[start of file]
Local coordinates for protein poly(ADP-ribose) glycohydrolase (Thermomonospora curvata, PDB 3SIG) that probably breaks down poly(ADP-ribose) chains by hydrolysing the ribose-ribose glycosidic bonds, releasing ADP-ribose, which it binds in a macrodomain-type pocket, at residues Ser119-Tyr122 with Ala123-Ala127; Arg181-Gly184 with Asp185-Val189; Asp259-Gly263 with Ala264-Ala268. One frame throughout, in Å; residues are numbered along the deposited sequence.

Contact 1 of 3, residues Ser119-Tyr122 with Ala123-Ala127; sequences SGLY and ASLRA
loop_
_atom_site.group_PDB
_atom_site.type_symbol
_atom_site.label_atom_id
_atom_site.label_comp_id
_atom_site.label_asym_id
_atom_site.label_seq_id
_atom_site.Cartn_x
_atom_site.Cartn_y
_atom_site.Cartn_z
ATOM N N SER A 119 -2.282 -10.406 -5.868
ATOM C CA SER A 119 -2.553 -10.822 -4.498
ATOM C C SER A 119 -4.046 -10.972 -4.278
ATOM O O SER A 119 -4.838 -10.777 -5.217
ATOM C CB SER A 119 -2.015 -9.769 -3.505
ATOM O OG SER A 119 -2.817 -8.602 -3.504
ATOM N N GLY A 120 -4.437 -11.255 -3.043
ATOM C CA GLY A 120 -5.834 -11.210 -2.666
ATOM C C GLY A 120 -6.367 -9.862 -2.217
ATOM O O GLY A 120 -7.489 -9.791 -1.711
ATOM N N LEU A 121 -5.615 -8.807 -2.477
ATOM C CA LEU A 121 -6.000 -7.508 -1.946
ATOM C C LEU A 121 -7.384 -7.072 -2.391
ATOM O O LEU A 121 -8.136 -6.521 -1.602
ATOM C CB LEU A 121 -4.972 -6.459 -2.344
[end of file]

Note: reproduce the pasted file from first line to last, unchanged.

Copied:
Local coordinates for protein poly(ADP-ribose) glycohydrolase (Thermomonospora curvata, PDB 3SIG) that probably breaks down poly(ADP-ribose) chains by hydrolysing the ribose-ribose glycosidic bonds, releasing ADP-ribose, which it binds in a macrodomain-type pocket, at residues Ser119-Tyr122 with Ala123-Ala127; Arg181-Gly184 with Asp185-Val189; Asp259-Gly263 with Ala264-Ala268. One frame throughout, in Å; residues are numbered along the deposited sequence.

Contact 1 of 3, residues Ser119-Tyr122 with Ala123-Ala127; sequences SGLY and ASLRA
loop_
_atom_site.group_PDB
_atom_site.type_symbol
_atom_site.label_atom_id
_atom_site.label_comp_id
_atom_site.label_asym_id
_atom_site.label_seq_id
_atom_site.Cartn_x
_atom_site.Cartn_y
_atom_site.Cartn_z
ATOM N N SER A 119 -2.282 -10.406 -5.868
ATOM C CA SER A 119 -2.553 -10.822 -4.498
ATOM C C SER A 119 -4.046 -10.972 -4.278
ATOM O O SER A 119 -4.838 -10.777 -5.217
ATOM C CB SER A 119 -2.015 -9.769 -3.505
ATOM O OG SER A 119 -2.817 -8.602 -3.504
ATOM N N GLY A 120 -4.437 -11.255 -3.043
ATOM C CA GLY A 120 -5.834 -11.210 -2.666
ATOM C C GLY A 120 -6.367 -9.862 -2.217
ATOM O O GLY A 120 -7.489 -9.791 -1.711
ATOM N N LEU A 121 -5.615 -8.807 -2.477
ATOM C CA LEU A 121 -6.000 -7.508 -1.946
ATOM C C LEU A 121 -7.384 -7.072 -2.391
ATOM O O LEU A 121 -8.136 -6.521 -1.602
ATOM C CB LEU A 121 -4.972 -6.459 -2.344